St. Paul, MN — In what many call a striking violation of the first amendment, Minnesota filed a lawsuit in the Virginia Superior Court. In the filing, the state claimed that the local mini-mega Twin Cities Church had violated its claim to being the “real twin cities.” The lawsuit sought minimal damages and an apology from Grass Valley house of worship.
The St. Paul, Minnesota-based government, initiated the lawsuit last week in Norfolk, VA, alleging that the Grass Valley church had violated state and federal laws by using its nickname, which includes its sister city Minneapolis. The motion claims that the Twin Cities Church has a sister church in Virginia called the Tri-Cities Church, therefore justifying the filing in what some claim is an anti-church court district.
In a related story, the Tri-Cities cities of Kennewick, Pasco, and Richland in southeast Washington State are considering joining the action, although legal experts say three is not the same as two.
Recently, the Twin Cities Church was in the news for raising objections about a proposed ‘Mega Mosque,’ which a Yuba City developer was planning just yards from its entrance. Although the project is on hold, while the Saudi-connected investment group eyes other Grass Valley developments, a memo released by the Grass Valley City Council says the project is moving forward soon.
Injunction Sought by Minnesota
A spokesperson for Minnesota said they hope the judge will issue an injunction in a Tuscon, AZ court by Thursday of next week. It’s unclear why Arizona might be involved.
“The 1st Amendment plays in this,” said a Minnesota Assistant to the Attorney General Bethany Millbright. “But we feel the times have changed and there is less a separation between the church and the state in recent years. The Constitution only says Congress shall make no law establishing a religion. It says nothing about a state government taking action against them on intellectual property violations.”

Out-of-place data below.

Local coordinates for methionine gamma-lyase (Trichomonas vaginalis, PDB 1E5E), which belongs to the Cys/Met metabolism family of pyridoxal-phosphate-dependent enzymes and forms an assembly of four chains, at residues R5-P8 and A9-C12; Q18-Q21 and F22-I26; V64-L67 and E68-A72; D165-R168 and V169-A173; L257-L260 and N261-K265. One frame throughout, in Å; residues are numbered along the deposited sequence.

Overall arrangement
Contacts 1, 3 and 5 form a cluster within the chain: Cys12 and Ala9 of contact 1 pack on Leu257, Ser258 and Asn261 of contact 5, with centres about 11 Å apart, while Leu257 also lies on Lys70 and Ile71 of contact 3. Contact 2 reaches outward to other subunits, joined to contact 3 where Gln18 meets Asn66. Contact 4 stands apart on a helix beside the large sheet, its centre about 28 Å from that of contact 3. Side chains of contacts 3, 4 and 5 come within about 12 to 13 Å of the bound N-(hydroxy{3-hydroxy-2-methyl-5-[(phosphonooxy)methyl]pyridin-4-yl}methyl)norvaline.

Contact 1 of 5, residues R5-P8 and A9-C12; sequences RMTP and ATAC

Critics claim the lawsuit targets one of President Trump’s key demographics: evangelical voters. Many, like area conservative activist Brock Whalen, seem annoyed.
“There is no way we’re going to allow this to happen,” said Mr. Whalen, who is Penn Valley’s Tea Party leader and former candidate for animal control director. “This is not how our Constitution works. You don’t get to single out one religion like this. Well, I mean, the real ones that God approves of. Do you want Godless Socialism? Well, this is what happens when we allow socialism and Moslems[sic] to take over. First, it is unemployment insurance, then Medicare for all, and then they take away Jesus.”
Twin Cities Church Fights Back
Others, like local attorney Katherine Lucy-Elizabeth Tatum-Stonehousefelder, who is representing Twin Cities Church, take a more tactical and technical approach.
“This is a SLAPP lawsuit aimed at silencing Minnesota’s opponents. Sometimes SLAPPs make sense. Like when you sue an imaginary cow on twitter. Or when you have to sue when people who call you out for making up lies about the Sandy Hook tragedy. Or some fake police conspiracy. But this goes against everything in the Constitution,” said Ms. Lucy-Elizabeth Tatum-Stonehousefelder.
When asked about the massive costs involved with fighting the government, Ms. Lucy-Elizabeth Tatum-Stonehousefelder grinned.
“Not only will we prevail, we expect Minnesota to cover the millions of dollars it will cost in Twin Cities’ defense. Not only that, we’re considering counter defamation action against the states of Minnesota, Virginia, and Arizona.”
For its part, Minnesota is considering a counter lawsuit to the Twin Cities counter lawsuit of the original Twin Cities lawsuit. Experts expect this legal recursiveness to continue for the foreseeable future. And according to Ms. Millbright, the case will land in the Supreme Court, and she expects the battle to last for several years.